I have always enjoyed long road trips across the country, perhaps because they have all the elements of a Homeric adventure. After completing basic training for the Army, I was ready for assignment to my permanent duty station. I was directed to travel from Norfolk, Virginia to Monterrey, California, so I flew home to Wisconsin and prepared to drive the rest of the way. My 1964 Dodge Polara had been purchased for $125 during my last year in high school, and I naively anticipated the adventure of driving nearly 2,500 miles across the continent. As I crossed the Minnesota border early on the first morning out, it occurred to me that I had just driven the farthest distance of my entire life. This was also to be my first time completely alone, and I savored the thought of the next week spent on the open road.
I picked up the small state highway to Northfield, reportedly the scene of Jesse Jamesí last, abortive raid, and then left the winding, picturesque Minnesota country roads behind in favor of I-35 South. The Slant-6 engine rattled along, and the speedometer needle floated near 55. I wanted to avoid placing too great a burden on the 23-year old car, which had compiled an indeterminate number of miles during its lifetime. It was the month of March, and as I rolled south through Minnesota and into Iowa, the snow banks shrank and the gray, lowering clouds threatened rain rather than snow. Finally turning west at Des Moines onto I-80, the stiff north wind buffeted the Dodge sideways, and a motorcycle passed, canted nearly 30 degrees into the wind to maintain equilibrium. It felt like a point of no return, and my only course was west toward on unknown shore. All across the brown, late Winter, windblown prairie I gripped the wide, heavy plastic steering wheel, fighting the wind and an out-of-balance front wheel that set up a harmonic shaking throughout the car. I anxiously scrutinized the instrument cluster until reaching Lincoln, Nebraska, where I decided to stop for the day after successfully entering yet another state for the first time in my life. Due to my lack of firsthand knowledge of the countryís geography, I imagined that as I approached central Nebraska, I would soon descend into a vast desert. This thought prompted me to stop in Kearney to have the increasingly maddening vibration repaired, and after having the wheel balanced, I was off again. Nebraska seemed like such a long state, and I had taken to peering at my instrument cluster again, worriedly watching the alternator needle as it leaned slightly over to "discharge". Tapwater from the motel near the outskirts of Cheyenne seemed to rejuvenate the battery.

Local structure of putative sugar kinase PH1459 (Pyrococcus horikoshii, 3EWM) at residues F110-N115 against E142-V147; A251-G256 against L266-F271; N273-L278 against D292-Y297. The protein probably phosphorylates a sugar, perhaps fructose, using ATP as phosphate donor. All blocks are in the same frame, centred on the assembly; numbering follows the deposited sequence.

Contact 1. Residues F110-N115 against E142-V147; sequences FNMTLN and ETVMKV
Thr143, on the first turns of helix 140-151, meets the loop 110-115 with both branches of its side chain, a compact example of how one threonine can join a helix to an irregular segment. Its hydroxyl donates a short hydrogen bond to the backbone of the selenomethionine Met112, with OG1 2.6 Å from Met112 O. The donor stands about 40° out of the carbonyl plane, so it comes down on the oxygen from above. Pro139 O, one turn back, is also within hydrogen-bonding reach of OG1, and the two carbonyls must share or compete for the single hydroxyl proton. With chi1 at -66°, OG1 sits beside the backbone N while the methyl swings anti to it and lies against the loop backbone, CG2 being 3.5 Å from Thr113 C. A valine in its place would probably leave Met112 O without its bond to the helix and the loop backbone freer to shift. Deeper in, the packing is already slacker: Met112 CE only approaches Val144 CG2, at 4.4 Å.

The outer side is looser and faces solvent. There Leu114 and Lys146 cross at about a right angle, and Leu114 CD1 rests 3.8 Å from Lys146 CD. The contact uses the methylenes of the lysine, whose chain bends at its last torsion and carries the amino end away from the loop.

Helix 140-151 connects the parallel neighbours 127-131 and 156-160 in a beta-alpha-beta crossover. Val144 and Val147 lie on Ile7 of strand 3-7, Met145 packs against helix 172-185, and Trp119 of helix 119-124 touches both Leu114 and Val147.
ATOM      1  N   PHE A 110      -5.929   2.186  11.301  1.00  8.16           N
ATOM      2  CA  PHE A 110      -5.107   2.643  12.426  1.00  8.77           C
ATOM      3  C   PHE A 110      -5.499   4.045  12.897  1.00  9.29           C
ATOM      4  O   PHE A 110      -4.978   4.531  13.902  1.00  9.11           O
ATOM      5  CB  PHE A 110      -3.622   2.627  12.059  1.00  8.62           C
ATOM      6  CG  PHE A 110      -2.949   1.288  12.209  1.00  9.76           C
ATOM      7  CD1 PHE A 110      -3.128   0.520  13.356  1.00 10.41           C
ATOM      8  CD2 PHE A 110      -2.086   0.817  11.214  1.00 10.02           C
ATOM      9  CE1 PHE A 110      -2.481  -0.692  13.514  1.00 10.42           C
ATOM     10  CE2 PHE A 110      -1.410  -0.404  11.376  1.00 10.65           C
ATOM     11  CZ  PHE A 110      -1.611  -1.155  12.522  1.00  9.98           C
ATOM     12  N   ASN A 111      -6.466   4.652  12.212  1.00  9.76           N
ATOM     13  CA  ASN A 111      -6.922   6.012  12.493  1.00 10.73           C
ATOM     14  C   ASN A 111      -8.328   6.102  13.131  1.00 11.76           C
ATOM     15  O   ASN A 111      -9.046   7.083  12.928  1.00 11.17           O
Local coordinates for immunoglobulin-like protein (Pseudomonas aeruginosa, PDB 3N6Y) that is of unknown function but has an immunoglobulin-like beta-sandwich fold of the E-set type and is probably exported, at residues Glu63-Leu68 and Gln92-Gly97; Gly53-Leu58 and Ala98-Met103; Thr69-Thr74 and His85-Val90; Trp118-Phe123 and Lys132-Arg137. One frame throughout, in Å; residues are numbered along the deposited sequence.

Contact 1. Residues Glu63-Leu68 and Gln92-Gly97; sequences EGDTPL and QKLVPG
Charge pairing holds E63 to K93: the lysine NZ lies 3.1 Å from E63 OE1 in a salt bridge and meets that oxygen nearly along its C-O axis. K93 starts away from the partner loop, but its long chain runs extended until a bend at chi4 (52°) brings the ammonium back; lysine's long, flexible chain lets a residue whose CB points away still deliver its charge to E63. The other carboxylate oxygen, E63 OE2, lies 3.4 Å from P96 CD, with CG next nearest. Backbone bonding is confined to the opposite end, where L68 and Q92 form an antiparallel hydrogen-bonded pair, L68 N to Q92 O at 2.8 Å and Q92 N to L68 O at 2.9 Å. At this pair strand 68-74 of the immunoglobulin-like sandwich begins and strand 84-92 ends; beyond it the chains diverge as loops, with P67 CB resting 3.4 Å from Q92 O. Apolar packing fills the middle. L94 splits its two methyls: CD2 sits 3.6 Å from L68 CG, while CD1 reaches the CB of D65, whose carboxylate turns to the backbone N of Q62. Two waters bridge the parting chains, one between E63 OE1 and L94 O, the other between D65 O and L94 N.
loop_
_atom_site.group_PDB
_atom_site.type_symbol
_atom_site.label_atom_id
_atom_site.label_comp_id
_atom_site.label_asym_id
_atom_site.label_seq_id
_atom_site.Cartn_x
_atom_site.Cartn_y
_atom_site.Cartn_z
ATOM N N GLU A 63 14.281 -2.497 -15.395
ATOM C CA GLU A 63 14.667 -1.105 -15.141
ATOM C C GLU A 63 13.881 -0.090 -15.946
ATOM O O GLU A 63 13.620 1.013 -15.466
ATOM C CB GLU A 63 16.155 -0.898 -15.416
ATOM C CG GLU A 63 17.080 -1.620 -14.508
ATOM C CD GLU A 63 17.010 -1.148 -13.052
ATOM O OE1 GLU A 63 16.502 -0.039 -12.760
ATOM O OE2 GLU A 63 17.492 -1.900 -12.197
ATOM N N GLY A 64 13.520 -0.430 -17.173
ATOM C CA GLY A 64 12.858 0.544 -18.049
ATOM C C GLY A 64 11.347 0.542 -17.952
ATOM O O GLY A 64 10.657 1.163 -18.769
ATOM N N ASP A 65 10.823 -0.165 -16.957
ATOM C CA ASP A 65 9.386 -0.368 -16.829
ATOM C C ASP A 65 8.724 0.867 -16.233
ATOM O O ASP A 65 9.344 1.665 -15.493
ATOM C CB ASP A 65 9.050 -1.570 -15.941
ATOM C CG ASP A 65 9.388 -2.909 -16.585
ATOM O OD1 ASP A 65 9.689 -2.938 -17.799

It felt as though I rolled endlessly across the plains of Nebraska, and had plenty of time to marvel at the early pioneers who encountered the vast expanses of rolling grasslands for weeks on end. Wyoming was different from anything that I had ever seen, and I was excited to cross even the low, rugged hills that represent the beginning of the Rocky Mountains in this area. The low hills were soon gone, and I was on a scrub desert. Gradually, through the thickening gloom, I discerned a more prominent range of the Rockies, and felt a thrill to have reached tangible evidence that I was actually Out West! Black, snow-filled clouds released flurries of stinging white crystals until it became difficult to see. I crept through the deepening gloom, now at only 40 mph, peering just beyond the dim circle of light cast by my weakened headlights. Nervous glances at the worrisome alternator gauge revealed no information, and I crept on until the glowing oasis of the Little America truck stop came in view. I opened the driverís door into a biting gale of wet, swirling snow that turned the bright parking lot lamps of the gas station into hazy sundogs. A glance at my headlights revealed that two inches of frozen snow had accumulated over the lenses, diffusing the bulbsí rays into a feeble orange glow. The work of ten minutes chipping ice with a screwdriver was sufficient to restore them to their former brilliance, and reduce my hands to numbness. After a late dinner of hot roast beef and mashed potatoes, smothered in thick, rich gravy, I was prepared to resume driving, my spirits buoyed by a good meal and the restoration of my headlights. The dashboard instrument lights fluoresced a soft green through hollow push button controls, as I followed the dual beam headlights through the slackening storm. I stopped in Bridger for the night, and was struck by the sharp cold and clear, prairie quiet in which the calls of coyotes drifted across the darkness.